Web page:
It has been proposed to fabricate polymer/soil composites primarily from extraterrestrial resources, using relatively lowenergy processes, with the original intended application being that habitat structures constructed from such composites would have sufficient structural integrity and also provide adequate radiation shielding for humans and sensitive electronic equipment against the radiation environment on the Moon and Mars. The proposal is a response to the fact that it would be much less expensive to fabricate such structures in situ as opposed to transporting them from Earth.
Prototype polymer/soil composite bricks have been fabricated on Earth. Transport calculations have shown that the addition of polymeric materials to soil significantly improves the radiation-shielding properties of the resulting composites due to the high hydrogen content of the polymeric constituent. Mechanical testing and hypervelocity-ballistic testing of the proposed composites have demonstrated that structural properties can be improved by a factor of 10 when compared to bricks consisting of only the planetary soil.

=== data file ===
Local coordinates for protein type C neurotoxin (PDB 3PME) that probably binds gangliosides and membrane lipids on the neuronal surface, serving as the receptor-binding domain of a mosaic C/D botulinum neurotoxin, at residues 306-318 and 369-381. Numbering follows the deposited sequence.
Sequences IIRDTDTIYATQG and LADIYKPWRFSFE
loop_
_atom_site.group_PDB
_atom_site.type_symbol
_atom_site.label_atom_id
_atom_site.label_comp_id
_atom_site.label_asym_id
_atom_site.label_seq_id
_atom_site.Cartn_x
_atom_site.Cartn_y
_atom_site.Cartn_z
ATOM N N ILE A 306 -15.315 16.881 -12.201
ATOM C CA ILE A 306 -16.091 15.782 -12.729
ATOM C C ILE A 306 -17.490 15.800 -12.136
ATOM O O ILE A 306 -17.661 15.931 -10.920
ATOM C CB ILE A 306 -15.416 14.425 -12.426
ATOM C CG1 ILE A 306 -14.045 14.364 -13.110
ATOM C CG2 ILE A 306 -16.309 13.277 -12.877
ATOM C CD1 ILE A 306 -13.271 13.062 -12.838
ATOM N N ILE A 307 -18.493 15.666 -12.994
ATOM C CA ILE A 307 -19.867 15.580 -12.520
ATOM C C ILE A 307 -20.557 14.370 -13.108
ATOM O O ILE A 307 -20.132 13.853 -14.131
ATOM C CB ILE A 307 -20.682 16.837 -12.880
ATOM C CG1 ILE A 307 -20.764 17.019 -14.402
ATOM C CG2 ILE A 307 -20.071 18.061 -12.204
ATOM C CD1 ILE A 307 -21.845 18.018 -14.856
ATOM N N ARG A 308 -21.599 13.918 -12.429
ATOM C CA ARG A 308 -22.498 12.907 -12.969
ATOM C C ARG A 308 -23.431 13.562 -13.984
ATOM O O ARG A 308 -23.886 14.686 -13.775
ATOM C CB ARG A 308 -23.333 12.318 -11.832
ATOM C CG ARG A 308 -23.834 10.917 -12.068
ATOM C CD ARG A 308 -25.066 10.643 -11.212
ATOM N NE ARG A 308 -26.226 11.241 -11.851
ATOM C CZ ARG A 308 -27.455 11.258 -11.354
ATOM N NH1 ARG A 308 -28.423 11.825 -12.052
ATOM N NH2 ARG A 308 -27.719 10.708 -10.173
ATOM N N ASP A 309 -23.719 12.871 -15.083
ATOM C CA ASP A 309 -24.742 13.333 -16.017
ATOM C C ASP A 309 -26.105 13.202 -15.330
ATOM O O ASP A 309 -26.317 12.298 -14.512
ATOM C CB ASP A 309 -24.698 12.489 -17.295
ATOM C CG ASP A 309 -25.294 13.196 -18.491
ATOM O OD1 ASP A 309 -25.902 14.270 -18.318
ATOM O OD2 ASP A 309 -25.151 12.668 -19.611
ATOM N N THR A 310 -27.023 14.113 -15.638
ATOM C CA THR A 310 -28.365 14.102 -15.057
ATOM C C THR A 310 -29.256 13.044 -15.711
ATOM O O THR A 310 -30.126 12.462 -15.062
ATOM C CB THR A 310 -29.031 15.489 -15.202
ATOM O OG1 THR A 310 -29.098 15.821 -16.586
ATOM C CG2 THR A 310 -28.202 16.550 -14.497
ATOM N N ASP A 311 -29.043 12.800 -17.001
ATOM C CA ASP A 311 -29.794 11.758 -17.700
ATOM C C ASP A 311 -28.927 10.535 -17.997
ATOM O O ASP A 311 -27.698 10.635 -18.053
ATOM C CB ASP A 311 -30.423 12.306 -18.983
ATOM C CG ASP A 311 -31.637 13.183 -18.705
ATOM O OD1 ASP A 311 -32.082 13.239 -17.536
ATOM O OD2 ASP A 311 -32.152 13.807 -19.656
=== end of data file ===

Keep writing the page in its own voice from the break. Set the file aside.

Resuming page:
A typical composite of this type consists of 5-to 95-weight percent polymeric material and 95-to-5-weight percent of the local planetary soil. The polymeric and soil constituents are thoroughly mixed, heated to slightly over the melting point of the polymeric constituent and pressure is applied to ensure complete infiltration of the polymeric material within the pores of the soil particles. Through suitable choice of pressure and temperature, the resulting polymer/soil composite can be made nearly free of voids.
This work was done by Subhayu Sen of BAE Systems for Marshall Space Flight Center. For more information, download the Technical Support Package (free white paper) at www.techbriefs.com/tsp under the Manufacturing & Prototyping category.